# Exponent of Sum property

I was reading the exponent Combination law in proofwiki.org and got confused in one part of the proof. The proof is as follows:

Let $a \in R{> 0}$

Let $x, y \in R$

Let $a^x$ be defined as $a$ to the power of $x$

Then:

$a^x a^y = a^{x + y}$

Proof:

$a^{x+y}=$ $\displaystyle \exp \left({\left({x + y}\right) \ln a}\right)$ Definition of Power to Real Number

$= \displaystyle \exp \left({x \ln a + y \ln a}\right)$

$=\displaystyle \exp \left({x \ln a}\right) \exp \left({y \ln a}\right)$ Exponent of Sum

$= \displaystyle a^x a^y$

My question is with this part: $\displaystyle \exp \left({x \ln a}\right) \exp \left({y \ln a}\right)$. I read that $\exp \left({x + y}\right) = \left({\exp x}\right) \left({\exp y}\right)$

How can I proof that because I can't find any explanation or proof for that. Also which book would be good to start reading regarding this type of math. I don't know if this is part of abstract algebra or what math background I need to understand it. Just to let know I am just a person who has developed a great interest for math in my 30's and I am learning by myself and doing what I can with my limitations.

• What definition of $exp(x)$ are you used to?
– A.S.
Commented Oct 2, 2015 at 11:58
• To be honest it was the first time I saw it, actually I thought it was $e$ but then I read this definition:$\exp x := \displaystyle \lim_{n \to \infty} \left({1 + \frac x n}\right)^n$ which I think I understand because I see a relation with $e$ and its limit definition. Commented Oct 2, 2015 at 12:44
• exp(x) is just another way to write $e^x$. Commented Oct 2, 2015 at 12:47
• It would be useful if you provide a link to the side you refer to. Expecting people to find the link you have in mind is going to turn helpful people off. Commented Oct 2, 2015 at 12:48

in Analysis you define the exponential function mostly over the exponential series: $$\exp(z) := \sum_{k=0}^{\infty}{\frac{z^k}{k!}}$$ you can proove that this is equivalent to $$\exp(x)=\lim_{k\rightarrow\infty}{\left(1+\frac{x}{k}\right)^k}$$ (and yes this is if you set x = 1 you get one definition for e) $$exp(z)*exp(w) = exp(z+w)$$ can then be 'simply' proved with the Cauchy Product for series (because they are absolute convergent): therefor we define: $$a_k := \frac{z^k}{k!}$$ and $$b_k:=\frac{w^k}{k!}$$

Now it's just a lot of calculation: $$\exp(z)*\exp(w)=\left(\sum_{k=0}^{\infty}{\frac{z}{k!}}\right)*\left(\sum_{k=0}^{\infty}{\frac{w}{k!}}\right) = \left(\sum_{k=0}^{\infty}{a_k}\right)* \left(\sum_{k=0}^{\infty}{b_k}\right) \overset{Cauchy}{=} \sum_{k=0}^{\infty}{\sum_{j=0}^{k}{a_{k-j}b_j}} = \sum_{k=0}^{\infty}{\sum_{j=0}^{k}{\frac{z^{k-j}}{(k-j)!}*\frac{w^j}{j!}}} = \sum_{k=0}^{\infty}{\frac{1}{k!}\sum_{j=0}^{k}{\begin{pmatrix}k\\j\end{pmatrix}z^{k-j}w^j}} \underset{formula}{\overset{binomial}{=}}\sum_{k=0}^{\infty}{\frac{(z+w)}{k!}} = \exp(z+w)$$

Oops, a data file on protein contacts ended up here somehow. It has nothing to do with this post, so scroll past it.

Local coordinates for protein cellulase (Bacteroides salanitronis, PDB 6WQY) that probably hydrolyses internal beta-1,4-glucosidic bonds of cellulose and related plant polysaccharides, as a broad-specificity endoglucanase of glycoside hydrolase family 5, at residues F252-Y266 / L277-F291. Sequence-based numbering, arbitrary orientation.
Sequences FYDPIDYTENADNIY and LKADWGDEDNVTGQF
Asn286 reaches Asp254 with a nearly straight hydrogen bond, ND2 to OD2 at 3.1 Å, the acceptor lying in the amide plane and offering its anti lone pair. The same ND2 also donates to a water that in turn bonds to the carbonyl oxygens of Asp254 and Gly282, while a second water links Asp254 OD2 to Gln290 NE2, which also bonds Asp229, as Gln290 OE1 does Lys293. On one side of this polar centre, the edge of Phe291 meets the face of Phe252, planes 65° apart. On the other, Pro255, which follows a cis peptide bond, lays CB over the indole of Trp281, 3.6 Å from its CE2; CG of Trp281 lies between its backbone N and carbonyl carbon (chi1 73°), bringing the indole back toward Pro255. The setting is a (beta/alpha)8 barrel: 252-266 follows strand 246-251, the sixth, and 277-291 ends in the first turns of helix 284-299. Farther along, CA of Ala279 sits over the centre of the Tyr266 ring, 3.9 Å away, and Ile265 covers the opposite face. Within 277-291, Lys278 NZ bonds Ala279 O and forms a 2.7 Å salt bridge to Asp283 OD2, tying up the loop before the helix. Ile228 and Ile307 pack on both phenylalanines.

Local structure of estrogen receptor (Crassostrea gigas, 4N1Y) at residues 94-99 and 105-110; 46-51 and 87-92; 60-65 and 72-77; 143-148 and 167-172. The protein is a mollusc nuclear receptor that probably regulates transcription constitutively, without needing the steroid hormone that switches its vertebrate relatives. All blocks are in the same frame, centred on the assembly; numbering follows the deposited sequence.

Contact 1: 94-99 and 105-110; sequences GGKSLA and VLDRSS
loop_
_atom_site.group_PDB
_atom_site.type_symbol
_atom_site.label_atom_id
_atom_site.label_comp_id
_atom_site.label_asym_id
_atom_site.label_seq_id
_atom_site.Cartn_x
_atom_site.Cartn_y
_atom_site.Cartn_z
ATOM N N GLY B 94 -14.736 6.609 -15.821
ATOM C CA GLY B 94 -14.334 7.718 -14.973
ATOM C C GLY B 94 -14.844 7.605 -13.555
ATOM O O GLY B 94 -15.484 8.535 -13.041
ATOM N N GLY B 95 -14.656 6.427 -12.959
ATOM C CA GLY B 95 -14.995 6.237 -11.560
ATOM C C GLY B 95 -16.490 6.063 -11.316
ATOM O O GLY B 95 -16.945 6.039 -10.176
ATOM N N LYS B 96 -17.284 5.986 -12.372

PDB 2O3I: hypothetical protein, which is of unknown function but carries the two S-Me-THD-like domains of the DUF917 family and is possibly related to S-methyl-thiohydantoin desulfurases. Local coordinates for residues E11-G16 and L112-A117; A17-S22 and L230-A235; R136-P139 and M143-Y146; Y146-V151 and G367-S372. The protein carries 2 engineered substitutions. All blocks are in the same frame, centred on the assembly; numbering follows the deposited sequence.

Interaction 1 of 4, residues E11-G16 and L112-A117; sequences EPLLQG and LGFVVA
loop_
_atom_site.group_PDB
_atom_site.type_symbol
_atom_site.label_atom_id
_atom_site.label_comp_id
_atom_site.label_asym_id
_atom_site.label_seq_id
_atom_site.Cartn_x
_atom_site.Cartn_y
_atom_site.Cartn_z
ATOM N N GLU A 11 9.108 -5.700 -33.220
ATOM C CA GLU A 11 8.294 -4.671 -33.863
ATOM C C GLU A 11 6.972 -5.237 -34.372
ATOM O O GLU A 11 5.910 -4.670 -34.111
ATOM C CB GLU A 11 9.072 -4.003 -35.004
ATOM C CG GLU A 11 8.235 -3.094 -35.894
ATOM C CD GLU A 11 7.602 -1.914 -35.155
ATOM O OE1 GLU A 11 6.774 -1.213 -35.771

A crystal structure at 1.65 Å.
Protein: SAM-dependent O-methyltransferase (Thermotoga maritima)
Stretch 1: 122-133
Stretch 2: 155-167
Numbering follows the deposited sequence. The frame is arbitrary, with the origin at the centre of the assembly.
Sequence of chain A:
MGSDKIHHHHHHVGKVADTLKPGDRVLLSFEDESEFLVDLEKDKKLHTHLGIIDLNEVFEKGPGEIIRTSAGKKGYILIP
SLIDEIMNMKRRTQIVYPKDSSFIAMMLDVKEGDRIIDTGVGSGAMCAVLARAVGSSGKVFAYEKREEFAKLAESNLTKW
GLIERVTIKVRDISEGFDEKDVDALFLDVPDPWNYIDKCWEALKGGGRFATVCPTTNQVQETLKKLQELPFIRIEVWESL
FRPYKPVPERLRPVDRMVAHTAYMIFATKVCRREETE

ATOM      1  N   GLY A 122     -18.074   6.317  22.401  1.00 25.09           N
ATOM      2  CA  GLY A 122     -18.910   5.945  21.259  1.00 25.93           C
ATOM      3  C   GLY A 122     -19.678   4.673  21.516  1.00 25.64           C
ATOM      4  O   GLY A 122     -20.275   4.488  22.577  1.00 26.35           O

.... there you can see, why you haven't found a proof yet.

• I really didn't understand the explanation because is the first time I see something like that and I don't have to much knowledge on series. I wanted to ask you, can you recommend me a book I can start reading to start learning whats needed for this kind of proof. I bought one for introduction in mathematical analysis, but don't know if is a correct one. Thanks in advance Commented Oct 7, 2015 at 19:55
• I don't know what you already know but I think If the book is the book from springer with the Authors: Kriz, Igor, Pultr, Ales then it is much to high for you (I'm sorry) I would stick to a little easier one.... I would recommend you this book for a start link.springer.com/book/10.1007/978-1-4939-2651-0 because it is 'simple' and correct. But even though I have to warn you... You won't be working through the book in one week,... You won't even make it in one year...students who study math nead at least one semester and then study all the time..... But in the end it's worth it :) Commented Oct 8, 2015 at 7:51
• And if you have any questions, don't hesitate to ask me or someone else here... Good luck and have fun Commented Oct 8, 2015 at 7:51
• Ok, thank you very much, I will follow the advise and is as you say, learning never ends, more if it is something so complex as math Commented Oct 8, 2015 at 9:59
• I know this question was made some time ago but I have a question, how did you get from the part after Cauchy that I see 1/k!, how that 1/k! got factored out and what does the k and j on the parenthesis means Commented Jan 12, 2016 at 11:58

Well if you use that definition (how you prove it depends on the route you take when you define things) then you have that

$(1+{x\over n})^n(1+{y\over n})^n = (1+{x+y\over n} + {xy\over n^2})^n = (1+{x+n\over n})^n(1+{xy \over n^2 (1+(x+y)/n)})^n$

Now if we know that $lim_{n\to\infty}(1+{xy \over n^2 (1+(x+y)/n)})^n = 1$ it would be easy to see that $\exp(x)\exp(y)=\lim_{n\to\infty}(1+x/n)^n\lim_{n\to\infty}(1+y/n)^n = \lim_{n\to\infty}(1+(x+y)/n)^n = \exp(x+y)$.

But let's look at the fraction inside the last factor ${xy \over n^2 (1+(x+y)/n)}$ it can be limited by noticing that $1\preceq1+(x+y)/n\preceq1+(x+y)/N$ (where $\preceq$ is $\le$ or $\ge$ depending on the sign of $x+y$). That is for the last factor we have

$(1+K/n^2)^n\le(1+{xy \over n^2 (1+(x+y)/n)})^n\le(1+L/n^2)^n$

For some (nonzero) constants $K$ and $L$. By using binomial expansion of we can get a estimate that shows that this must go to 1.

Normally I'd go from defining $a^b$ by starting with the integer definition and prove the equation there by induction and then extend it to dense subset of $\mathbb Q$ (ie for all rational numbers $r$ and $q$ such that $r^q$ could be considered rational) and then let completion to $\mathbb R$ finish it off.